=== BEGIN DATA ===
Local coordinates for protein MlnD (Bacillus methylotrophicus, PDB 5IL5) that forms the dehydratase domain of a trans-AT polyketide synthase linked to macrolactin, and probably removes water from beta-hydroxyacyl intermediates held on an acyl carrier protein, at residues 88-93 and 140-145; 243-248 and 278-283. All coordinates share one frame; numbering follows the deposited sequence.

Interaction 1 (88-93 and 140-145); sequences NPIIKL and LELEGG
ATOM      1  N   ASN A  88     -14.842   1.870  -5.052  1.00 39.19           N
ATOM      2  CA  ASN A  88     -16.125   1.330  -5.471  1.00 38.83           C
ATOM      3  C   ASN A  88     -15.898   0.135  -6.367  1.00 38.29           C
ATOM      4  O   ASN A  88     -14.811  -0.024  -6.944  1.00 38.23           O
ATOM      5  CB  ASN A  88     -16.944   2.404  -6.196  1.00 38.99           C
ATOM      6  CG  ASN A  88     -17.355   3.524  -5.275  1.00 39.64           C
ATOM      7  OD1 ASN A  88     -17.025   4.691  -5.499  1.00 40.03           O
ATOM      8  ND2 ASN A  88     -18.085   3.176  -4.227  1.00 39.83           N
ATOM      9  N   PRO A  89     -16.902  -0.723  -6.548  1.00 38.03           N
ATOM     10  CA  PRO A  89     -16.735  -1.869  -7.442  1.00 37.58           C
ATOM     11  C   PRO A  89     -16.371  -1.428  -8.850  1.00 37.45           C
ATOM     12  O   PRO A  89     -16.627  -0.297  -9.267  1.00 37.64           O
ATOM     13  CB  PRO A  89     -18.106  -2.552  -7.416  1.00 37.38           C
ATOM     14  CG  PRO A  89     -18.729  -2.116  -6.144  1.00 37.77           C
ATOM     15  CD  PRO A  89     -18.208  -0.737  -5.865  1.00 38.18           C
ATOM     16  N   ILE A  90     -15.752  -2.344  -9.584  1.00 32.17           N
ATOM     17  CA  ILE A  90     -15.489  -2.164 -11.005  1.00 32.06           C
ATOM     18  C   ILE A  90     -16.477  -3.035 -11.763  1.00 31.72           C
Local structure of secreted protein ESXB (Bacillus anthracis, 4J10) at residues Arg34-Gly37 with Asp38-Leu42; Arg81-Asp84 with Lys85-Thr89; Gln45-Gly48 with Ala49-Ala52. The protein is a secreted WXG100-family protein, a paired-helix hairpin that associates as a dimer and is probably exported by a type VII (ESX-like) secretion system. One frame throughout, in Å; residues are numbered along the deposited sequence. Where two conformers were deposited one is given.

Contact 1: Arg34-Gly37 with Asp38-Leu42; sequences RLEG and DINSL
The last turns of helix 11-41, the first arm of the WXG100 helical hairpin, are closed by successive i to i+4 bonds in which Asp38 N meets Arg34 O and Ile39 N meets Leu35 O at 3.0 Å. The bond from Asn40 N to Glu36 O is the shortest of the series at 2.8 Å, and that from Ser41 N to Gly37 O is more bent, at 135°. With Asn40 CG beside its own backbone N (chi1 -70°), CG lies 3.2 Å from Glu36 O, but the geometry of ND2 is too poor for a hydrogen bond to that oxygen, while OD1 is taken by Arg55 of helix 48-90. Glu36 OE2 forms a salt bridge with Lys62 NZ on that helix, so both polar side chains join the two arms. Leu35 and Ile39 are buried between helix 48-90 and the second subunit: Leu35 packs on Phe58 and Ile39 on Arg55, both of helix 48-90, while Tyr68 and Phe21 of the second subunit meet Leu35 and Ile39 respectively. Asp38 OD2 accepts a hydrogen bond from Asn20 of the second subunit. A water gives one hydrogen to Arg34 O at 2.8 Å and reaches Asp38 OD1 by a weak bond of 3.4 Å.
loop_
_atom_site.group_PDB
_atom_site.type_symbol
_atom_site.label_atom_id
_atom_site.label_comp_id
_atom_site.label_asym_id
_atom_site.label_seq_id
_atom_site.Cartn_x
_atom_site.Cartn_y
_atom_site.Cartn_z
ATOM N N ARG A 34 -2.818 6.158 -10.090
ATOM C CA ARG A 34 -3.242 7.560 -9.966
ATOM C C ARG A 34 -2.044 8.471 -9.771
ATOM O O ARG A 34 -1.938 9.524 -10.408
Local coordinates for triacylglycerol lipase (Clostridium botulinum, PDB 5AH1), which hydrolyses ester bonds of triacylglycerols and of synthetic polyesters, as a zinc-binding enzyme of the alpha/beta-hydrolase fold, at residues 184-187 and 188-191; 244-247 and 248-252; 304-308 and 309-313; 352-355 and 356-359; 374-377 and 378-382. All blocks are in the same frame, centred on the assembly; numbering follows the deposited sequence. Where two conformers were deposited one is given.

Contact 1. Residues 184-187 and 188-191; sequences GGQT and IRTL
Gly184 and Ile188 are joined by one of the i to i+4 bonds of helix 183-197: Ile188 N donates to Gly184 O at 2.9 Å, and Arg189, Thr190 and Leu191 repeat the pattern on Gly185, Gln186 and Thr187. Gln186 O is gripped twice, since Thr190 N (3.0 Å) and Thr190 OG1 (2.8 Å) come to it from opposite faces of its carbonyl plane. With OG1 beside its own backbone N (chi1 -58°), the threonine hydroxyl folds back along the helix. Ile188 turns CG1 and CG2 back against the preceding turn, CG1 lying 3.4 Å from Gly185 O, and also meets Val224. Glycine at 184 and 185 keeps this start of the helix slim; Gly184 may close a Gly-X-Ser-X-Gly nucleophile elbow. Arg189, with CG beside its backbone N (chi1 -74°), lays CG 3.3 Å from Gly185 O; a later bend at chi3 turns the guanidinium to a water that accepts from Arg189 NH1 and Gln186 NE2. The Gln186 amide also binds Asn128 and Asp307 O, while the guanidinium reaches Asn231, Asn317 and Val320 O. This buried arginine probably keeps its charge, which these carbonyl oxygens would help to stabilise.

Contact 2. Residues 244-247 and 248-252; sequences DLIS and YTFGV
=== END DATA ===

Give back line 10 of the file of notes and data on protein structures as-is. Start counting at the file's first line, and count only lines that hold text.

ATOM      8  ND2 ASN A  88     -18.085   3.176  -4.227  1.00 39.83           N